Last week, New Orleans Saints QB Drew Brees appeared in a brief video promoting “Bring Your Bible To School Day,” which, whatever. In itself, it’s probably a 3 on the scale of odd things an athlete can do with his free time. What’s actually frustrating—though frankly not too surprising—is Brees did the promo for Focus On The Family, which puts on the Bible Day and publishes the website that Brees’s video directed viewers to.
That organization may sound familiar because it once ran an anti-choice Super Bowl ad featuring Tim Tebow, or because it was once a key player on the wrong side of the battle for LGBT rights earlier this millennium. While their relevance has dipped as gay people have won more widespread acceptance in the U.S., their core views remain the same: no same-sex marriage, no same-sex adoption, etc.—you know the sort of bigots. Perhaps most heinous of Focus On The Family’s anti-gay causes is the organization’s continued support of conversion therapy, the deeply wrongheaded and harmful idea that gay people can and should be turned straight.
“I want people to know that God changes people, that leaving homosexuality is a possibility, and that we should have the freedom to do so,” Focus on the Family “issues analyst” Jeff Johnston told CBS News last year, arguing against bans on conversion therapy. “The Government shouldn’t step between me and my counselor. That’s not their role.”
Because opposition to LGBT people is Focus On The Family’s signature issue, people naturally got upset to see Brees associate with prominent homophobes. Big Easy Magazine was one of the first to note the problem, and found evidence of a relationship between Brees and Focus on the Family dating back to at least 2010.
But in a video he released today, Brees had a message for his critics: What? Me, bigoted? Me???
“I do not support any groups that discriminate or have their own agendas that are trying to promote inequality,” said Brees after supporting a group that discriminates and has its own agenda that tries to promote inequality.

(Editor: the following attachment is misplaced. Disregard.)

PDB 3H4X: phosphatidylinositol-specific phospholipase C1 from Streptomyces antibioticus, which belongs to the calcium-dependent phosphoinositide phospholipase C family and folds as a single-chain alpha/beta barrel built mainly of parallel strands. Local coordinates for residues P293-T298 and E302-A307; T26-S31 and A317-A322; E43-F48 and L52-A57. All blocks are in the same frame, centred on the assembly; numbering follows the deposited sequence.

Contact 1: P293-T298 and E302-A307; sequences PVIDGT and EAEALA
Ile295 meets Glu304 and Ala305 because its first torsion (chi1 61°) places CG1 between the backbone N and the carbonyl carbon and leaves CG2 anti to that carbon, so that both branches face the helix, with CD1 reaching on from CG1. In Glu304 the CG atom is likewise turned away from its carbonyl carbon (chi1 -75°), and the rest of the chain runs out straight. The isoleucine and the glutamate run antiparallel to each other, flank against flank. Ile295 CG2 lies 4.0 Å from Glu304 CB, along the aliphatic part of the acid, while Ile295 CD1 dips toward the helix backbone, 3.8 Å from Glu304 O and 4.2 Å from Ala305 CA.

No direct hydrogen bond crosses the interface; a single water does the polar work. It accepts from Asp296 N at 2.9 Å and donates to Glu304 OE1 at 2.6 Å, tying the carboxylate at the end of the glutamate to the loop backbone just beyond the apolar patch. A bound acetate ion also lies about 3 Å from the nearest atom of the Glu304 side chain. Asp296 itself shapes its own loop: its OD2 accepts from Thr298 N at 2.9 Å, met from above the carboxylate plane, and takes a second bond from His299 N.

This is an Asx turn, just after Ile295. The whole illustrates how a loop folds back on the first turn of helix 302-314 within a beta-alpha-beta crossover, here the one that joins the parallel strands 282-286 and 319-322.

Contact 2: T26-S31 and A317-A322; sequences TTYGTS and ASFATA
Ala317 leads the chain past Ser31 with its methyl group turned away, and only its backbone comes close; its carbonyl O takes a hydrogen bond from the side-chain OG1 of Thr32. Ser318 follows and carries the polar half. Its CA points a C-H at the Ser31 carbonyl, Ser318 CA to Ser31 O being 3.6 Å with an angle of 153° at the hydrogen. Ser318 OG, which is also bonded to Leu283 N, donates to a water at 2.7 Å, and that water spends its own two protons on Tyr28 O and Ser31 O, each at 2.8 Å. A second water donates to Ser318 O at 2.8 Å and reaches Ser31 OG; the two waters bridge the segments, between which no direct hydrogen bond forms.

I can’t see inside Brees’s head and don’t know what his beliefs are—given that he’s a rich, straight man who’s spent nearly two decades fanatically focused on playing pro football at a legendary level, I’d wager he might not even know what conversion therapy is. But his explanation has to do better than this. The video doesn’t mention Focus On The Family at all, let alone disavow them, and speaks in only the vaguest possible terms about the specific criticism Brees received. At best, the statement makes clear that Drew Brees will not directly attack any gay person for their sexuality, but whether or not he believes they should have full rights is still up for debate.
“I’m not sure why the negativity spread, or why people have tried to rope me into certain negativity,” Brees says in the video, most annoyingly. I know he’s hard at work preparing for the Texans, but literally five minutes on the internet, tops, would answer that question. He really doesn’t even have to do it himself! Just find someone who’ll tell him, “Hey, that video was produced by people who want to oppress gay people. Back away from it now.” Drew, if you’re reading, I’m telling you it right now.
Does Drew Brees believe that conversion therapy can effectively end the homosexual threat? Does he believe in gay couples’ right to adopt and indoctrinate their children into the queer lifestyle? Does he believe same-sex marriage should be legal at all? Because Brees does not answer these now-relevant questions in his statement, anyone with press credentials to cover the Saints is more than welcome to ask Brees these questions.